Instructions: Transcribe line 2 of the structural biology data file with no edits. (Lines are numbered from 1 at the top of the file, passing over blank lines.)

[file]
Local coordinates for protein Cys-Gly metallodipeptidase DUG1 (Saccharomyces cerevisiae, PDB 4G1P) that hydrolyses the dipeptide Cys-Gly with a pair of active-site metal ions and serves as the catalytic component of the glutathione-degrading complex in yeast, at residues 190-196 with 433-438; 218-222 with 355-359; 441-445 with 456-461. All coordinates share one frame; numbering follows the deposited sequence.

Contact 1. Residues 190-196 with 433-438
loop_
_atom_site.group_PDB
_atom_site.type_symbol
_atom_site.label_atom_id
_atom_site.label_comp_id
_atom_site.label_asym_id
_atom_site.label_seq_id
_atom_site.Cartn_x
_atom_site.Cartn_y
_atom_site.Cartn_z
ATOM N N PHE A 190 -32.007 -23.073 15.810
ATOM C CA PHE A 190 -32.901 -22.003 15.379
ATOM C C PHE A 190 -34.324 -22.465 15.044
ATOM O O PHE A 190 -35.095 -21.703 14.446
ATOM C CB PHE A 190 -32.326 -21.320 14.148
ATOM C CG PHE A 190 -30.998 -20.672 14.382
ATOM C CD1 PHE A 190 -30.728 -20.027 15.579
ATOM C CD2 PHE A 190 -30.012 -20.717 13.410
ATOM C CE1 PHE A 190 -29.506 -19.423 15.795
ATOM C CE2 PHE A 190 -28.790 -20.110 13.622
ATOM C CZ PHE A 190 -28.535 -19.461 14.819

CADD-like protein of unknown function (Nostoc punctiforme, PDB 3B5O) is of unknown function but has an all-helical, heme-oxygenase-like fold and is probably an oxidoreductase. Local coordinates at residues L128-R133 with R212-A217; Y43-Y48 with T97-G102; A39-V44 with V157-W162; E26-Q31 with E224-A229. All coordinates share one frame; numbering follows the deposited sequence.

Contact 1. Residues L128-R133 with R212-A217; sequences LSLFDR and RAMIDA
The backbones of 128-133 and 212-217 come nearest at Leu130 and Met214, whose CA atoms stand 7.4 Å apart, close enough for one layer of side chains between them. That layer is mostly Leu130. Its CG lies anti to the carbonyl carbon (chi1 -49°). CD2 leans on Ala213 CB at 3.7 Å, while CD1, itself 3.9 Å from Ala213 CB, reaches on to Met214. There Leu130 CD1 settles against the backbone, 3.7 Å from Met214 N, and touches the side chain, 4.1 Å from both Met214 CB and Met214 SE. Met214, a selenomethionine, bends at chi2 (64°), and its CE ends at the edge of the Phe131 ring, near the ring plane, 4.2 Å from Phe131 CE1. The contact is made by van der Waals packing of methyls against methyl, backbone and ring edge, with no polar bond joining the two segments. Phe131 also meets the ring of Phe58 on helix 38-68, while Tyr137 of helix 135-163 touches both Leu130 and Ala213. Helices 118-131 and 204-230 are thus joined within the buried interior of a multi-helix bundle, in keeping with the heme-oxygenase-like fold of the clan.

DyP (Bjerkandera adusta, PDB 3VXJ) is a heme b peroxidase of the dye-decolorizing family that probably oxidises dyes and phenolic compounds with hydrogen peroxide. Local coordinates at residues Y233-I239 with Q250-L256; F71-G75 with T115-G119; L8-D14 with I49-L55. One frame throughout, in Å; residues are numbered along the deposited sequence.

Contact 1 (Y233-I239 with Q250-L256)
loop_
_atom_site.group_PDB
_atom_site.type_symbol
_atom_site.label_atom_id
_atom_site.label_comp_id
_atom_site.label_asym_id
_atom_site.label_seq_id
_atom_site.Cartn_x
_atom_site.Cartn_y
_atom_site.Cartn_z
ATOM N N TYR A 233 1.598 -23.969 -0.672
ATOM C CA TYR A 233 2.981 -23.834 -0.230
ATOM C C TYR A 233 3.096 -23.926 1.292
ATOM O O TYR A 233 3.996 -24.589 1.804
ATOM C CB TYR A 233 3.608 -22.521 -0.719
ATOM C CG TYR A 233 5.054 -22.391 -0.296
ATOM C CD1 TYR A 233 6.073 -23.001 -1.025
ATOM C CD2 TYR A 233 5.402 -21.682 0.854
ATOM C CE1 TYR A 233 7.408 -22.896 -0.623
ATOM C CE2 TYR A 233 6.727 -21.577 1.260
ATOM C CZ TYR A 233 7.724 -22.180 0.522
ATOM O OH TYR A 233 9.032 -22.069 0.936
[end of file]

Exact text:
Contact 1. Residues 190-196 with 433-438